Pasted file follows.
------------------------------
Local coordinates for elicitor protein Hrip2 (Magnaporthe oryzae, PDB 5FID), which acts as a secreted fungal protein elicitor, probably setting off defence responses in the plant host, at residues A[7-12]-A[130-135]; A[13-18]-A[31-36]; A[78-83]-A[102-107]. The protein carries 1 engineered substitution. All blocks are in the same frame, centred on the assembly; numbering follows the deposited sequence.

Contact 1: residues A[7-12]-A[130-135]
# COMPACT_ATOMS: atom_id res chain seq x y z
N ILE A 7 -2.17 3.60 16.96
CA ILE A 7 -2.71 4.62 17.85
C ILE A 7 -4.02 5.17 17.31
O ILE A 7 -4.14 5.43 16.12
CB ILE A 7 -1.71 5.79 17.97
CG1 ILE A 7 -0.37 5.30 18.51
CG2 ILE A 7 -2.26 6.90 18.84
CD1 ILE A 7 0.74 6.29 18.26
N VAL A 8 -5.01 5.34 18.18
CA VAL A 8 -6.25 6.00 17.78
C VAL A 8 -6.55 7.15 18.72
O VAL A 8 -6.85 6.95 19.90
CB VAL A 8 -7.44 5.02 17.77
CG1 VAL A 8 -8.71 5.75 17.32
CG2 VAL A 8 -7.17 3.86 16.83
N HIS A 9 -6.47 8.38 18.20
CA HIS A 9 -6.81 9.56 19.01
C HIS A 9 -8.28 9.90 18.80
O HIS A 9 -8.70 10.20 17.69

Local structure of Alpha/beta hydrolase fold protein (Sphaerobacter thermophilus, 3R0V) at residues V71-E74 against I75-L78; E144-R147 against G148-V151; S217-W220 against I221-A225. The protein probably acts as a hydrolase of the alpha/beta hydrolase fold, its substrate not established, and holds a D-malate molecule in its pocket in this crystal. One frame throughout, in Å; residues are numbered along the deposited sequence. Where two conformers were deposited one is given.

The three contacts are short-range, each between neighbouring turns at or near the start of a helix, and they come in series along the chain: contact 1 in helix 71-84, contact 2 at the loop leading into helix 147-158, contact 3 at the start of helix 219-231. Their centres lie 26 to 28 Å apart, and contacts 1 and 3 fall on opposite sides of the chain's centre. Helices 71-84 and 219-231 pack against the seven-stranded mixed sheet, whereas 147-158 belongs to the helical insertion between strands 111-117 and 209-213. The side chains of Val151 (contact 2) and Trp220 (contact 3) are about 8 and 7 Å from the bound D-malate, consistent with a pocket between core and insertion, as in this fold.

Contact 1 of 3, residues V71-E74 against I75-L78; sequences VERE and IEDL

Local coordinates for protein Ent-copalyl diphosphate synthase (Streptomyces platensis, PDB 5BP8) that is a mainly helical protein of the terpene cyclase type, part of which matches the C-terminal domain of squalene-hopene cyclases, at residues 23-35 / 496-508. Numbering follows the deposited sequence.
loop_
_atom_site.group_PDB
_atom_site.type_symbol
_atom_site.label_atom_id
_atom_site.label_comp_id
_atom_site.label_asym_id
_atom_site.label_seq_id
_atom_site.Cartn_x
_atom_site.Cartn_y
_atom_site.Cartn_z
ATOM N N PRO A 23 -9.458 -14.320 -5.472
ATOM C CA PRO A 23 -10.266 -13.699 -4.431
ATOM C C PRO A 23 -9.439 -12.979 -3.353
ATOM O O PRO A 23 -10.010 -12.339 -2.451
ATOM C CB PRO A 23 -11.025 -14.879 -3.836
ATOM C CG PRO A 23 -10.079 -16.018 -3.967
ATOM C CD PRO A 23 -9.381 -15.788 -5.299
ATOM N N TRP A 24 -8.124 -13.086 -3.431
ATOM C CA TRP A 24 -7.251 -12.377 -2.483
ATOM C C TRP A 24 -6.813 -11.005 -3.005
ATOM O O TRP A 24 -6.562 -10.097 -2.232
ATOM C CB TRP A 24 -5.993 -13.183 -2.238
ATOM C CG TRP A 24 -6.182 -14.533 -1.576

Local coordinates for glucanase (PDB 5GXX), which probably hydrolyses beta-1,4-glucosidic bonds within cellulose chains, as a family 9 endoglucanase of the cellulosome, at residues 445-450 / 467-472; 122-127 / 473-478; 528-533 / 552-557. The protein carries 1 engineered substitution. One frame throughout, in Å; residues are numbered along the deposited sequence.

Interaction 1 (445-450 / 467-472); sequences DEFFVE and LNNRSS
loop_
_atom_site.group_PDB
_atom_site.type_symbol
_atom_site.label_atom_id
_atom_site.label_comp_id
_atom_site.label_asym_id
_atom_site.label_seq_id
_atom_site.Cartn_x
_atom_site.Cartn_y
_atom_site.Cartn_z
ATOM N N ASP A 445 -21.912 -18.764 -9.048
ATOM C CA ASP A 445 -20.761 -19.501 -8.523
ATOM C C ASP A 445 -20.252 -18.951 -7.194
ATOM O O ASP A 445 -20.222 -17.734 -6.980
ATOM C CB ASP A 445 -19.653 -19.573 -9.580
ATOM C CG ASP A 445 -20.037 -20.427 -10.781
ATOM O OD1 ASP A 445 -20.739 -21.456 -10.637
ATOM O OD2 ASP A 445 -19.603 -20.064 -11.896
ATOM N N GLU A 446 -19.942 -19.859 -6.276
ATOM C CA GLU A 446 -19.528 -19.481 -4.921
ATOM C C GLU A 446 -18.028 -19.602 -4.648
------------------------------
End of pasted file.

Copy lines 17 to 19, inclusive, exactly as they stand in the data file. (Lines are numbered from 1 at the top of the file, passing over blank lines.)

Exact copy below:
CG1 VAL A 8 -8.71 5.75 17.32
CG2 VAL A 8 -7.17 3.86 16.83
N HIS A 9 -6.47 8.38 18.20